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By Bill Bardwell
The gift-tax rules allow a donor to give away a substantial amount during the donor’s lifetime without incurring a gift tax.
Currently, the lifetime exemption amount is $1 million.
Taxable gifts are defined as gifts other than annual exclusion gifts, charitable gifts, gifts to spouses who are U.S. citizens, gifts of educational expenses paid directly to the educational institution, gifts to political organizations, and gifts of medical expenses paid directly to the service provider.
Under the Internal Revenue Code, the donor is responsible for paying the gift tax and filing the gift tax return.
If the donor fails to pay the gift tax when due, Section 6324(b) of the code imposes a lien on all gifts, including annual exclusion gifts, made by the donor during the period for which the return was filed.
The amount of the lien is equal to the tax on the gifts.
The lien extends for a period of 10 years from the date the gifts were made, unless terminated earlier.
If the gift tax is not paid when due, the receiver of the gift, known as the donee, becomes personally liable for the payment thereof.
The donee’s liability, however, is limited to the value of his or her gift.
The rules that are used to determine a donee’s income tax basis for property acquired by an inter-vivos gift are found under Section 1015 of the code.
The donee’s basis is relevant for depreciation, depletion and for purposes of determining gain or loss on the sale or other disposition of the property by the donee.
The rules apply to outright gifts and to gifts in trust.
Section 1015 of the code provides for a “carryover” basis to the donee that is equal to the donor’s basis in the property.
If a gift tax is paid, the donee is allowed under Section 1015(d) of the code to increase his or her carryover basis by that portion of the gift tax that is attributable to the “net appreciation” in the gift property.
Net appreciation is defined as the excess of the fair market value of the gift over the donor’s adjusted basis immediately before the gift.
To calculate the amount by which the donee’s carryover basis is increased, the amount of gift tax paid is multiplied by a fraction, the numerator of which is the net appreciation in the gift property, and the denominator of which is the “amount of the gift”.
The amount of the gift is the gift’s value for gift-tax purposes, after deducting the annual exclusion amounts under Section 2503, the charitable deduction amounts under Section 2522 and the marital deduction amounts under Section 2523 of the code.
For illustration purposes, assume a donor funds a 5 percent charitable remainder unitrust, or CRT, with $2 million of appreciated stock.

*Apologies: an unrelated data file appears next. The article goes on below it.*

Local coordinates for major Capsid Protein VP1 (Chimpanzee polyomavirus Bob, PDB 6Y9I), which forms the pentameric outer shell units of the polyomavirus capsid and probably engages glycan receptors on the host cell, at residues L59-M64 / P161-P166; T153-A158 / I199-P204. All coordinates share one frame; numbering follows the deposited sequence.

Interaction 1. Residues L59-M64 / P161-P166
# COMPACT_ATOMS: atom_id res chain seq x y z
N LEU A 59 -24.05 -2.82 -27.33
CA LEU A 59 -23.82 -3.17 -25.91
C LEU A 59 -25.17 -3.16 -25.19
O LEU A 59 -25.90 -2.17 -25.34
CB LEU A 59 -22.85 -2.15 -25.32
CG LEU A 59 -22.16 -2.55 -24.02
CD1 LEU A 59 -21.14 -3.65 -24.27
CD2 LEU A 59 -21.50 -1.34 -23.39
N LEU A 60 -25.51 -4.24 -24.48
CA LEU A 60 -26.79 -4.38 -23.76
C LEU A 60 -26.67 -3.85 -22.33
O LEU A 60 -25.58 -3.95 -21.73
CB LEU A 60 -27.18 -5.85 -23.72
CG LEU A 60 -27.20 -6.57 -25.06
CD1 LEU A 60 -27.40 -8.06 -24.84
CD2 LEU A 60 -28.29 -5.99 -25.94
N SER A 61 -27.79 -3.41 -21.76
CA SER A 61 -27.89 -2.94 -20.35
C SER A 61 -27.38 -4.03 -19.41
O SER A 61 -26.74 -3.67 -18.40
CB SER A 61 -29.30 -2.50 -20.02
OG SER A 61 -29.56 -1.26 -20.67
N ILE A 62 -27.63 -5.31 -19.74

The beneficiary of the CRT is the donor’s daughter, age 50.
Also assume the donor has not made any prior taxable gifts.
The donor’s basis in the stock is $650,000, the donor’s charitable deduction is $565,760, the annual exclusion is $12,000, and the gift tax paid is $176,563.
Using the formula underlined above and located under Section 1015 of the code for gifts made after Dec. 31, 1976, the increase to the donee’s carryover basis for the gift taxes attributable to the net appreciation in the stock is determined in the following manner:
Gift tax paid: $176,563
Multiplied by Net Appreciation Factor: x .95
$1,350,000 (Net appreciation in property)
$1,422,240 (Original gift value minus charitable deduction minus annual exclusion)
Section 1015(d) Adjustment for gift tax paid: $167,735
Plus donor’s carryover basis to donee: + $650,000
CRT basis in the stock $817,735
If more than one gift is made during the same taxable period, the gift tax paid must be allocated among all gifts before determining the amount allocable to the appreciation of a particular gift.
Remember the gift taxes because they give back in the form of lower taxes.
This communication is not a covered opinion as defined by Circular 230 and is not intended or written to be used, and cannot be used, or relied on, by the taxpayer, for the purpose of avoiding federal tax. This communication was written to support the promotion or marketing of the transaction(s) or matter(s) addressed in the written communication; and the taxpayer should seek advice based on the taxpayer’s particular circumstances from an independent tax advisor.
Bill Bardwell is a philanthropic advisor at Wachovia Nonprofit and Philanthropic Services.